Of course, almost all of those players carry question marks. Are Aghlor and Smith’s rough 2021 seasons indicative of poor fits in the Patriots offense? Can Parker, who only has played one full season, stay on the field? Can Henry, for that matter? Were Meyers and Bourne’s strong campaigns the result of real talent, or high target shares in an offense lacking elite weapons? Does White have anything left in the tank after suffering a serious hip injury? Can Harris and Stevenson generate enough trust in blitz pickup to earn playing time in passing situations?

Still, you’d be hard-pressed to find another group of Patriots pass-catchers that possessed a similar blend of statistical history, current production and future optimism.

Obviously, no players currently on the roster compare to Rob Gronkowski and Julian Edelman. Furthermore, Brandin Cooks is more proven than any receiver on New England’s roster, and only Parker can claim to have a better season than the one Cooks delivered for the Patriots in 2017. But some of the other pass-catchers from the last decade? Neither Chris Hogan nor Danny Amendola ever eclipsed 700 receiving yards. Martellus Bennett at his peak basically was as productive as Henry, if not a little bit better. Phillip Dorsett was OK, as was Cordarrelle Patterson. Malcolm Mitchell impressed as a rookie but ultimately only posted 401 receiving yards. Josh Gordon never reached the heights of his days with the Cleveland Browns. Aaron Dobson and Kenbrell Thompkins were, well Aaron Dobson and Kenbrell Tompkins.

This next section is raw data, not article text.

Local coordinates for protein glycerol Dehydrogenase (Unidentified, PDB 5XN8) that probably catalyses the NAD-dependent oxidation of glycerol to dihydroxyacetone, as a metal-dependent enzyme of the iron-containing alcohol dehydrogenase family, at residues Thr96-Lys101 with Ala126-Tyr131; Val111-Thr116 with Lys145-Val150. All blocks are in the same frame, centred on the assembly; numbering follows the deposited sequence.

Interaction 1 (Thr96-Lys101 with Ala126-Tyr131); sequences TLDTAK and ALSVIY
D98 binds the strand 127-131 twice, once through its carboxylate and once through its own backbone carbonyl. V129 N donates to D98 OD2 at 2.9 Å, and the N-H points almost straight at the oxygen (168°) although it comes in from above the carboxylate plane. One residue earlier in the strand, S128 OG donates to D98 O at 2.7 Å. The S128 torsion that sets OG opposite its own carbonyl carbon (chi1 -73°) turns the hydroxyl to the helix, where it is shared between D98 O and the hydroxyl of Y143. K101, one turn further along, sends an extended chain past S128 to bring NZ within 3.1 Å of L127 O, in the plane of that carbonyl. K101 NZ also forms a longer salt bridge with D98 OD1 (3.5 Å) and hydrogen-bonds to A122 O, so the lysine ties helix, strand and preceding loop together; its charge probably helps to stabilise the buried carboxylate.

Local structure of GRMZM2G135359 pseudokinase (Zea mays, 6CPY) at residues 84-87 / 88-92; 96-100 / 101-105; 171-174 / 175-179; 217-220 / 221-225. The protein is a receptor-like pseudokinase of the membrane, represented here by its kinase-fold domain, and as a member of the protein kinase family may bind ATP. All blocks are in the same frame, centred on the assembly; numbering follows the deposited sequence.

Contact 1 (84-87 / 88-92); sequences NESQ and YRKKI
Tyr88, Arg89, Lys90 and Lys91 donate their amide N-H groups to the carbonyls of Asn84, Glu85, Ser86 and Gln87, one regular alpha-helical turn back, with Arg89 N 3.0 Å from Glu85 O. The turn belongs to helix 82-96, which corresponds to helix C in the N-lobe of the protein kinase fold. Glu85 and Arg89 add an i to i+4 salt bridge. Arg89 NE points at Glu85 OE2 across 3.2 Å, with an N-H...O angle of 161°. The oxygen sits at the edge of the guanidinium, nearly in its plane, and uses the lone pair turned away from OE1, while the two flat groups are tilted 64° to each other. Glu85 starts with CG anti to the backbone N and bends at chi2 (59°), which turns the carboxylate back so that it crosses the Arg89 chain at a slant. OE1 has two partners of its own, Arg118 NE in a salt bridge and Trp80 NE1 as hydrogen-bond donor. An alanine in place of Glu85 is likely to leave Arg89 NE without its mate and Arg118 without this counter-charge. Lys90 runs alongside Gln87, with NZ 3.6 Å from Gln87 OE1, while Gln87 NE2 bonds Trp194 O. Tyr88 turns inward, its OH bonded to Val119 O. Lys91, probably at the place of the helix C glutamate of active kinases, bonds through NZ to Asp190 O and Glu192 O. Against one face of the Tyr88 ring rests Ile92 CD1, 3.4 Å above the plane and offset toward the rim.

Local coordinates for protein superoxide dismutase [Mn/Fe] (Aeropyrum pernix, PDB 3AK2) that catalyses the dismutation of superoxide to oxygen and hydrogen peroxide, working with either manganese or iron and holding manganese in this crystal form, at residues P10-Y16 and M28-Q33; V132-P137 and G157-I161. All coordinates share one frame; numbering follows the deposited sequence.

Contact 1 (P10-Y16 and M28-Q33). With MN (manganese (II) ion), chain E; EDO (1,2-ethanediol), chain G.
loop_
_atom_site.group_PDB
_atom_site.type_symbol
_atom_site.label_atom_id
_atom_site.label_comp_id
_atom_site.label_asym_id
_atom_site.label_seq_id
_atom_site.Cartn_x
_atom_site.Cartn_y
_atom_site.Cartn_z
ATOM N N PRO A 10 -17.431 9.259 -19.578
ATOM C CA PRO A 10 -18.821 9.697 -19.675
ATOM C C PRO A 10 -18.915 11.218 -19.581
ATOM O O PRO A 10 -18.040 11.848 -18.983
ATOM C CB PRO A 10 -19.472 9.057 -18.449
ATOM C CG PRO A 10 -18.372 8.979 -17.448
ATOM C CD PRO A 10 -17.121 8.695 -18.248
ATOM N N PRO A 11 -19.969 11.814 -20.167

Let’s also not discount the variable of Tom Brady elevating everyone around him.

Again, the 2014 group probably beats the current one, at least on paper. That team had Edelman, the kind of quick slot receiver whom the Patriots still lack, Gronkowski, Amendola (who admittedly didn’t do much), Brandon LaFell (953 yards) and Shane Vereen (52 catches, 447 yards). Even backup tight end Tim Wright enjoyed a better season than the one Smith just had.